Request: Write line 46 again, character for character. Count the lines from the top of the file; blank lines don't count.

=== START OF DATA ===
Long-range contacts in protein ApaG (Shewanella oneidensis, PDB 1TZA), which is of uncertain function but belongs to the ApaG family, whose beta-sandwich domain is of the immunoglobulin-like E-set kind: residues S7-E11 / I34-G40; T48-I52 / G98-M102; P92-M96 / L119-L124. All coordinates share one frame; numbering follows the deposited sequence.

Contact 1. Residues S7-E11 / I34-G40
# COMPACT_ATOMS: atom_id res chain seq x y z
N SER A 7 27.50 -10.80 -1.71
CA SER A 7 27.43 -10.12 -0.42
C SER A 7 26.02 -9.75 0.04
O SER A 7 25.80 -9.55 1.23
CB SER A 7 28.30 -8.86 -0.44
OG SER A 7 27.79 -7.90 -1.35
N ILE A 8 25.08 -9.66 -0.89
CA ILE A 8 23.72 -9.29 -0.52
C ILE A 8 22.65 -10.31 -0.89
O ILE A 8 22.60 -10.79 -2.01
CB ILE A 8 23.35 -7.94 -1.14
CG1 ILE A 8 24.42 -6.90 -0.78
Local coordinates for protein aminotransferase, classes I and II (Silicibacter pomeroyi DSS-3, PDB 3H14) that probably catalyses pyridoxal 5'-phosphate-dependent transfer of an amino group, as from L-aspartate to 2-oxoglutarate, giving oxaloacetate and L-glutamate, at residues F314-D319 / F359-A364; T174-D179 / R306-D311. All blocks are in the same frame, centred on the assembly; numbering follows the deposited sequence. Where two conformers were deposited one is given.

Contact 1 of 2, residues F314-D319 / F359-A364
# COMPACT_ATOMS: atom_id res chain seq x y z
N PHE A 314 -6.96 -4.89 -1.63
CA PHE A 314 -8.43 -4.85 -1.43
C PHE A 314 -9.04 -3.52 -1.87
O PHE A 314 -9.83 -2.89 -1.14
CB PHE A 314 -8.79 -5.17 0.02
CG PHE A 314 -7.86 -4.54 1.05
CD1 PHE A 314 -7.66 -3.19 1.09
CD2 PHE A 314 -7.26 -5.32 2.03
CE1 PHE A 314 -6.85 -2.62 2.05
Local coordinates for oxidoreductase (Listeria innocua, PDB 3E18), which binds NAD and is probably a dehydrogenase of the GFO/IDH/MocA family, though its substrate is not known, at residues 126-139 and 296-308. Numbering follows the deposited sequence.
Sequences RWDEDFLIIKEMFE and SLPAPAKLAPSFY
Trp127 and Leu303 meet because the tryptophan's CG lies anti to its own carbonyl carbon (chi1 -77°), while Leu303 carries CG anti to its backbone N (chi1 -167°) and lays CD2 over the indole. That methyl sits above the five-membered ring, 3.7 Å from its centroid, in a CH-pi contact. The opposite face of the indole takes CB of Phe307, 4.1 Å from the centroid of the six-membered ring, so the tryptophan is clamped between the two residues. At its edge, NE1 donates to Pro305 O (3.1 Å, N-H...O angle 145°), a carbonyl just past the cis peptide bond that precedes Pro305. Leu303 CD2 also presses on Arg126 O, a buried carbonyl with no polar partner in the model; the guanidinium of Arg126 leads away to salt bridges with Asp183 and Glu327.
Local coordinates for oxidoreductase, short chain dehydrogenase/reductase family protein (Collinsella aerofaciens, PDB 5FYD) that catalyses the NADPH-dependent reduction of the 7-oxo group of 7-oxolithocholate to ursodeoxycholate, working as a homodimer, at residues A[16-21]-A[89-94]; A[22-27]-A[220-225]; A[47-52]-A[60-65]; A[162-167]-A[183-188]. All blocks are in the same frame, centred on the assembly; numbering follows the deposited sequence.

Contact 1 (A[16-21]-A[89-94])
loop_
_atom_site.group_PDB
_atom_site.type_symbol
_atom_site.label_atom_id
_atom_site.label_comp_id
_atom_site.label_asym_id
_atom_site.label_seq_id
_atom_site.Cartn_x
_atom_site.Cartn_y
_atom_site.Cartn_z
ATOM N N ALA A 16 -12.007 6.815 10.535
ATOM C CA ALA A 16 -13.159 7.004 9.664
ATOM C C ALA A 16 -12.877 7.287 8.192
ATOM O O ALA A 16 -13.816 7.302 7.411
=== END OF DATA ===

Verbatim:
ATOM O O ALA A 16 -13.816 7.302 7.411